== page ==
Illness took the king, taking first his mind and last his strength.  I appeared in time to protect the princess and the queen, and hold him down to be retained.  I never asked for an account of the horrors he’d made before I arrived, but people talk, and have for centuries.  Sometimes I think I know too much.

The night after the king died, the queen vanished from under my care, I have not seen her since nor do I believe any of the rumors I have heard.  Rumors are not worth my time, they do nothing but steal away energy.

The wild men continued to sweep through the kingdom, and I could only do so much to help as the princess tried to rule her crumbling kingdom with a broken heart.  They came for her, slowly but surely, and they took her.  I tore apart forest and mountain to find her, and only ashes remained of them after I took her back.

It was too late.  My greatest regret is that I had not been able to keep her from their grasp.  The light had been stolen from her eyes, the color drained from her skin.

The kingdom was lost, and they pushed us back until my wings were shredded and we were cornered into the palace.  There, they could come no closer, for there were towering walls and I had scales of gleaming armor and wildfire on my breath.

Darkness descended over the kingdom now given to savages.  It weighed heavily on my princess.  She grieved and shook and raged, pacing the empty halls until I saw a spark of her father’s madness in her eyes.

I could not bear to see her suffer, to see her waste away in these stone walls that had become a cage, and I would not let the madness take her.  Thus, I gave her the only gift I had left to offer.  I gave her deep and quiet sleep.

Her roses grew terrible thorns and twined together, climbing the walls until they’d swallowed them whole.  Their petals turned blood red and refused to shrivel when they fell, instead carpeting the grounds like rich velvet.  Cobwebs lace the halls.

Do not wake the sleeping princess, under penalty of my wrath.  She finally knows peace, and I will not let it be broken until she can wake to something better.  I have patience.  I will watch over her.  Someday she will awaken and start her healing.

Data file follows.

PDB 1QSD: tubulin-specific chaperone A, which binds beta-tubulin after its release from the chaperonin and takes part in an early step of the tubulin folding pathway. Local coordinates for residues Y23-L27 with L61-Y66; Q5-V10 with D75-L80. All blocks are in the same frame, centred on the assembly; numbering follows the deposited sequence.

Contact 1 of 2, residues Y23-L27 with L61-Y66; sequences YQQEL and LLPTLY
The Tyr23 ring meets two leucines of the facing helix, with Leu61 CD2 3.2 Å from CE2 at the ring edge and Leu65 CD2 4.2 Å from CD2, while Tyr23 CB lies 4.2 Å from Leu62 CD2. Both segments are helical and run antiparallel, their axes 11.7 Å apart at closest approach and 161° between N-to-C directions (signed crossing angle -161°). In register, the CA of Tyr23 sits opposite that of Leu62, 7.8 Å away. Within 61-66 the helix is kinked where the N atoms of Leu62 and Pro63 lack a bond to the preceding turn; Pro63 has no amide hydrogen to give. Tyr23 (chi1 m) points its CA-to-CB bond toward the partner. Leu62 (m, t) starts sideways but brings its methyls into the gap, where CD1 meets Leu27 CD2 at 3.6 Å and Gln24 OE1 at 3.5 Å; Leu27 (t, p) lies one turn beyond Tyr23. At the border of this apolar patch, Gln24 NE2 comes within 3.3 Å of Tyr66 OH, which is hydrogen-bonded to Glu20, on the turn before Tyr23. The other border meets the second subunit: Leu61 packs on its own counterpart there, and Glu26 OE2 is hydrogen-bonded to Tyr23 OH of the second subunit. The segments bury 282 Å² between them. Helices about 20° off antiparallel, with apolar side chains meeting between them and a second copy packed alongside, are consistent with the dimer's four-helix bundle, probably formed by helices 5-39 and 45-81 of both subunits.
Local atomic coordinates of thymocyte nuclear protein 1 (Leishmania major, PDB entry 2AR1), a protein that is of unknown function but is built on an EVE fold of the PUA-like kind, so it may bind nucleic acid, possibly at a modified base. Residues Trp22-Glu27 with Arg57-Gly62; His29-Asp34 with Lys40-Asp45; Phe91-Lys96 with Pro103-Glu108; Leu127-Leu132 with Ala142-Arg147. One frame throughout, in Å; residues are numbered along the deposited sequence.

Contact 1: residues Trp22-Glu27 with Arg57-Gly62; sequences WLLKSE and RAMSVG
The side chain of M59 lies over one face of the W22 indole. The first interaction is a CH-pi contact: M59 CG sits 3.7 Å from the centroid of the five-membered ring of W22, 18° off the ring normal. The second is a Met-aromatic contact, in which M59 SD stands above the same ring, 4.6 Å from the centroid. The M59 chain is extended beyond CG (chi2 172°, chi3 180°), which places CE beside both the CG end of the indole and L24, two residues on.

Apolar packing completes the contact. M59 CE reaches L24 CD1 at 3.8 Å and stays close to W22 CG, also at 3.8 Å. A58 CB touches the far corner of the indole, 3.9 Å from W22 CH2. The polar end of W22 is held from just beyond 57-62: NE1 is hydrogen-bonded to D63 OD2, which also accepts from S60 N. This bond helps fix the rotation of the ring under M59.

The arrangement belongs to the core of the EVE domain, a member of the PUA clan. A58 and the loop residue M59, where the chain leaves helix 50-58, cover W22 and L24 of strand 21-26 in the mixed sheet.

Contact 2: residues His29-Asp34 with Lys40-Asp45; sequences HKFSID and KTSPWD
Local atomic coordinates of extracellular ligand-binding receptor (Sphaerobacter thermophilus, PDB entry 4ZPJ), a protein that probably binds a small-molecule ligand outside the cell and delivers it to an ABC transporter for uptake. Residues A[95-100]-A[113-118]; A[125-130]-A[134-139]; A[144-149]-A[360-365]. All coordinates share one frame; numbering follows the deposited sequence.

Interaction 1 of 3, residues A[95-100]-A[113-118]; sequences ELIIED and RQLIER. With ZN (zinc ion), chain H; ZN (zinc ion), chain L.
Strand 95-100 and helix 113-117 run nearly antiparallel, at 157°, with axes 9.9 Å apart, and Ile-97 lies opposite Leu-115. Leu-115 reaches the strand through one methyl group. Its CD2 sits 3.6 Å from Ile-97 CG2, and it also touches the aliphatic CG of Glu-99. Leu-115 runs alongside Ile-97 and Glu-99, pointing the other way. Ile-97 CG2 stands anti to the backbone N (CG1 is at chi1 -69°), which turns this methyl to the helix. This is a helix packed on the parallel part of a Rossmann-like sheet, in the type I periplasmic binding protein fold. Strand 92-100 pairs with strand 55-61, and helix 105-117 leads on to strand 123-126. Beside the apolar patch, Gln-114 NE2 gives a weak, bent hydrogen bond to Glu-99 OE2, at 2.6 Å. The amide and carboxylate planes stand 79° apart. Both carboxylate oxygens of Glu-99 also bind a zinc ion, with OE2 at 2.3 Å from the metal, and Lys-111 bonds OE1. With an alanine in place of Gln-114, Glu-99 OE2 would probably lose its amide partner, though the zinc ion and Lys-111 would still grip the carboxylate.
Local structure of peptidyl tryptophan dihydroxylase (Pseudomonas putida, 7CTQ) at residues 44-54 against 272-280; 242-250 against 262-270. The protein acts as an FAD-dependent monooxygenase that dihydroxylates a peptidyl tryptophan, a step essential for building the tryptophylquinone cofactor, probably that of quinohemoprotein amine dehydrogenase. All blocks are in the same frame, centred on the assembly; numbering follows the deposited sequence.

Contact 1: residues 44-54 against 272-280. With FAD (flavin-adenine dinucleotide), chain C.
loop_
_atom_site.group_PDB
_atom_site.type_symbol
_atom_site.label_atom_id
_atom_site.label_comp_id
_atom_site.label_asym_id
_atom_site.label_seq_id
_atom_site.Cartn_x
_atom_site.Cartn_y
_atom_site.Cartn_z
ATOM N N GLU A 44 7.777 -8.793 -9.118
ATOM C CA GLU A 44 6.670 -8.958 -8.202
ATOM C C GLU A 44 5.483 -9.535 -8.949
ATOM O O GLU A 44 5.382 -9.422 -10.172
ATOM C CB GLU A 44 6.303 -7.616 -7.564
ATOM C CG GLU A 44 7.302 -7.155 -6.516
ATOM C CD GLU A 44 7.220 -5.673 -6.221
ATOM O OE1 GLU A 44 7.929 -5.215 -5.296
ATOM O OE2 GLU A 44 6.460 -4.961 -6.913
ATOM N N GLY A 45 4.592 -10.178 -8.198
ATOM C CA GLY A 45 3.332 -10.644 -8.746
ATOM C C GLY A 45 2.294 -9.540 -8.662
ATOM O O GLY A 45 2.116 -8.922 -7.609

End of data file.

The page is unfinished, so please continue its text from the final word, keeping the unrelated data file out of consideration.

Until then, let her rest.




Whoa, look at the moon.

It is full and bright and it makes the night feel like a mysterious day.  It fills me with long forgotten memories of dewy grass under my feet, of riding in the passenger seat with sleepy eyes and a smile on my lips, of wishing into the dark when I was eight and filled with all that could be.

It says to me, you are safe.  It says to me, you are alive.

I make a wish and blow it to the sky.  The wind carries my voice as I whisper back, I am filled with light.

Whoa, look at the moon.

It is big and orange and resting on the horizon as if weighed down to earth.  It makes me think of summer campfires and catching random bits of music my brother plucks out on his guitar.  It is soft, and warm, and close enough to touch.

It says to me, the day has passed now.  It says to me, you can set it down.

I reach out and imagine that my fingers brush its surface.  The night is singing softly as I whisper back, hello old friend.

Whoa, look at the moon.

It is a sliver amongst a sea of stars, barely there and mostly hanging in shadow.  It is not light enough to see around myself, but it is dark enough to find the stars.  Sometimes I stare at it through my window while curled under my blankets, only a little of me showing.

It says, inhale, you do not have to be always beaming.

It says, exhale, you will shine again.

I smile into my pillow, and it sends my words to the sky as I whisper back, I will see you again.

Meet me on my front porch with blankets after the sunset dies.

Tell me a secret, tell me a wish.  Often, I find they can be the same thing.  Hold my hand and listen as I tell you about my day, my week, my life.  Just because I repeat myself does not mean I mean it any less.  Sometimes, I am too caught up in wonder to realize how I’m conveying it.

You do not have to think too hard, you do not have to always understand.  I want you here with me.  I want to share my thoughts, my curiosity, my wonder, while you sit at my side.  Simply stare with me in amazement when I point up and say,


Look at the moon.